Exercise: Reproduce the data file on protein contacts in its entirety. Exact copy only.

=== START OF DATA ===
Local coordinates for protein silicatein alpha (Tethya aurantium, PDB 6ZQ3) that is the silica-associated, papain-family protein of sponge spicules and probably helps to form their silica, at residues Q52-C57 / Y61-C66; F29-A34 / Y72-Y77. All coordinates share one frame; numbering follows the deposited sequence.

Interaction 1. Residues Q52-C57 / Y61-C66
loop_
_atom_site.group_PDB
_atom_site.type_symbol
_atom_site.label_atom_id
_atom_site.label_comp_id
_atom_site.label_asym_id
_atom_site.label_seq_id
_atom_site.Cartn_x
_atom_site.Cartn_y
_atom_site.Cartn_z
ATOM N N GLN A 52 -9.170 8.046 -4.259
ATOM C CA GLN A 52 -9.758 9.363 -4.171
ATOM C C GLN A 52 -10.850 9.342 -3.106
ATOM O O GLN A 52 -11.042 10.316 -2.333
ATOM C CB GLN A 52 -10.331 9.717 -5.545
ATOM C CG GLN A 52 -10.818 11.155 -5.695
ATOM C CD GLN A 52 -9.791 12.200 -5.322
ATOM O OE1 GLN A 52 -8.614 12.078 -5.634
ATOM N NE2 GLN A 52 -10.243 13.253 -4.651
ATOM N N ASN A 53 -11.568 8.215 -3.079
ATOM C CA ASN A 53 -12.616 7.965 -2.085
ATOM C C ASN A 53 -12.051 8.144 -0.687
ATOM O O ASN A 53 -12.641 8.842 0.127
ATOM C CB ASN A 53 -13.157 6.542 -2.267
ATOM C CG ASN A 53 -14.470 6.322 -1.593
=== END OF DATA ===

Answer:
Local coordinates for protein silicatein alpha (Tethya aurantium, PDB 6ZQ3) that is the silica-associated, papain-family protein of sponge spicules and probably helps to form their silica, at residues Q52-C57 / Y61-C66; F29-A34 / Y72-Y77. All coordinates share one frame; numbering follows the deposited sequence.

Interaction 1. Residues Q52-C57 / Y61-C66
loop_
_atom_site.group_PDB
_atom_site.type_symbol
_atom_site.label_atom_id
_atom_site.label_comp_id
_atom_site.label_asym_id
_atom_site.label_seq_id
_atom_site.Cartn_x
_atom_site.Cartn_y
_atom_site.Cartn_z
ATOM N N GLN A 52 -9.170 8.046 -4.259
ATOM C CA GLN A 52 -9.758 9.363 -4.171
ATOM C C GLN A 52 -10.850 9.342 -3.106
ATOM O O GLN A 52 -11.042 10.316 -2.333
ATOM C CB GLN A 52 -10.331 9.717 -5.545
ATOM C CG GLN A 52 -10.818 11.155 -5.695
ATOM C CD GLN A 52 -9.791 12.200 -5.322
ATOM O OE1 GLN A 52 -8.614 12.078 -5.634
ATOM N NE2 GLN A 52 -10.243 13.253 -4.651
ATOM N N ASN A 53 -11.568 8.215 -3.079
ATOM C CA ASN A 53 -12.616 7.965 -2.085
ATOM C C ASN A 53 -12.051 8.144 -0.687
ATOM O O ASN A 53 -12.641 8.842 0.127
ATOM C CB ASN A 53 -13.157 6.542 -2.267
ATOM C CG ASN A 53 -14.470 6.322 -1.593